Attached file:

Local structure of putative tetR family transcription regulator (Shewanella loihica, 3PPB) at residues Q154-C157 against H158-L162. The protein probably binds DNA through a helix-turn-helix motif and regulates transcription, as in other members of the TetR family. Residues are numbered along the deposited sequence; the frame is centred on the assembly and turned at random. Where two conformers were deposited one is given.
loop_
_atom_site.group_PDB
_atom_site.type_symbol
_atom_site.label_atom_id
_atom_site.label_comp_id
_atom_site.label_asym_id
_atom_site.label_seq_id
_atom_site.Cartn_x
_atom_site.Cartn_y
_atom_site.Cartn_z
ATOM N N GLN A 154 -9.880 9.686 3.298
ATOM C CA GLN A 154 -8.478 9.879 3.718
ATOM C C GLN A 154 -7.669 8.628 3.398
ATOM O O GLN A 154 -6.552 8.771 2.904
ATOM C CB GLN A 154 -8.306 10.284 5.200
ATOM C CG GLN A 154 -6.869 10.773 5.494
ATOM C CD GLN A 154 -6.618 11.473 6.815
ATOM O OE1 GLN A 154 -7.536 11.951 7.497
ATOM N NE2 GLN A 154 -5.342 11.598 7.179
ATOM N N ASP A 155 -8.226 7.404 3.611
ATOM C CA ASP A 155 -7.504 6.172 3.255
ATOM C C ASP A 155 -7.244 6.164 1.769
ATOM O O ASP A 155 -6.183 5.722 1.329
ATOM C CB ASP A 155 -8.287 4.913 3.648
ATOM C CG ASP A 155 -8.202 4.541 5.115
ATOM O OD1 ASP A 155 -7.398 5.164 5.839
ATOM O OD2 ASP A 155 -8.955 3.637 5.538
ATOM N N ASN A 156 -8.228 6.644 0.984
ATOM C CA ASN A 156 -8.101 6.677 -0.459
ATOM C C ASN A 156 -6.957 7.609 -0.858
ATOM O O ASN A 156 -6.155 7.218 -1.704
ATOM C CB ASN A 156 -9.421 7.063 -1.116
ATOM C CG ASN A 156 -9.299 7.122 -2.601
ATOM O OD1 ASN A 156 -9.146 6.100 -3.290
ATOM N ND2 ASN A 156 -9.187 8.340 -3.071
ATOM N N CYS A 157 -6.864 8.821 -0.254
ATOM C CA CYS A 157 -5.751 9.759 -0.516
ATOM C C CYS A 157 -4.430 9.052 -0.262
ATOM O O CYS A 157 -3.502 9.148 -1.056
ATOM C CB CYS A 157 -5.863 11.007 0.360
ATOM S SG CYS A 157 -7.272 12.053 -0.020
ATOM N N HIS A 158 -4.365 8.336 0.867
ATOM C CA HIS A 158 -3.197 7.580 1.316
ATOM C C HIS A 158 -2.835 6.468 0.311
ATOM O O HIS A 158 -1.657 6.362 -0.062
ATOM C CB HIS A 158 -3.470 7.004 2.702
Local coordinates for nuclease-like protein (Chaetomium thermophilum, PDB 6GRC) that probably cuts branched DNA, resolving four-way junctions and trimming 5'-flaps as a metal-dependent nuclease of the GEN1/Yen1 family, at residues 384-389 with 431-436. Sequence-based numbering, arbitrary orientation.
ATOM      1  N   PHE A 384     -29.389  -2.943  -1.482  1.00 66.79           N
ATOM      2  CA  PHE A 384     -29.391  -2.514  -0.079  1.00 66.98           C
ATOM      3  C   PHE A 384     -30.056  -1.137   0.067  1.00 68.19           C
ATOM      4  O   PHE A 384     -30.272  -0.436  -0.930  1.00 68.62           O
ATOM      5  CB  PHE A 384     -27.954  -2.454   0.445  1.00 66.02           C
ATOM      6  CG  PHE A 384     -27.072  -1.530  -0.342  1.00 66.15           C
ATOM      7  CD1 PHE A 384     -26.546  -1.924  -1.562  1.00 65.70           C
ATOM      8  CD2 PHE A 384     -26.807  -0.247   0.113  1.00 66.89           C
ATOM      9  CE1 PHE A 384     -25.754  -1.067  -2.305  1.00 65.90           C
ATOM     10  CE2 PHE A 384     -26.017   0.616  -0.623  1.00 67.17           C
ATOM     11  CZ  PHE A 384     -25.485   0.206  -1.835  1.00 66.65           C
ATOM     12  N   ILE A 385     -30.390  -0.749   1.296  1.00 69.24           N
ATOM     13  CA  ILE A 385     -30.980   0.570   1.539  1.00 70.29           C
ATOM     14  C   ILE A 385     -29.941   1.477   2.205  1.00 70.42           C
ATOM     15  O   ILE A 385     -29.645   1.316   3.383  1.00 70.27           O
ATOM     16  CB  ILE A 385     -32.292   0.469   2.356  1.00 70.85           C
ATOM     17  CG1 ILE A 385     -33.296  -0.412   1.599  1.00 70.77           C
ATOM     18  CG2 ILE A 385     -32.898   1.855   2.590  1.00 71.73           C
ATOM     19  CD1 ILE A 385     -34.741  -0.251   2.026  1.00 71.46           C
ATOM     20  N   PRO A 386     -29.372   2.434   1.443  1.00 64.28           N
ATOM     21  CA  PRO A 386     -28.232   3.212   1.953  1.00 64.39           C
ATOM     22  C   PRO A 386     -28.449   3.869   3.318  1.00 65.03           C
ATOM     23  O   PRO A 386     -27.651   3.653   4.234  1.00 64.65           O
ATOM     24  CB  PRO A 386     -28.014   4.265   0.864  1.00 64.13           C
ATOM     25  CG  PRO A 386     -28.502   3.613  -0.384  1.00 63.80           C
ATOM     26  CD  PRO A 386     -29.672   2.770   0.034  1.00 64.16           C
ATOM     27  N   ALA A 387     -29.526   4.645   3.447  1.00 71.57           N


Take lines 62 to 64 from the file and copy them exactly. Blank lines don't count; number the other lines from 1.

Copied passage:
ATOM     14  C   ILE A 385     -29.941   1.477   2.205  1.00 70.42           C
ATOM     15  O   ILE A 385     -29.645   1.316   3.383  1.00 70.27           O
ATOM     16  CB  ILE A 385     -32.292   0.469   2.356  1.00 70.85           C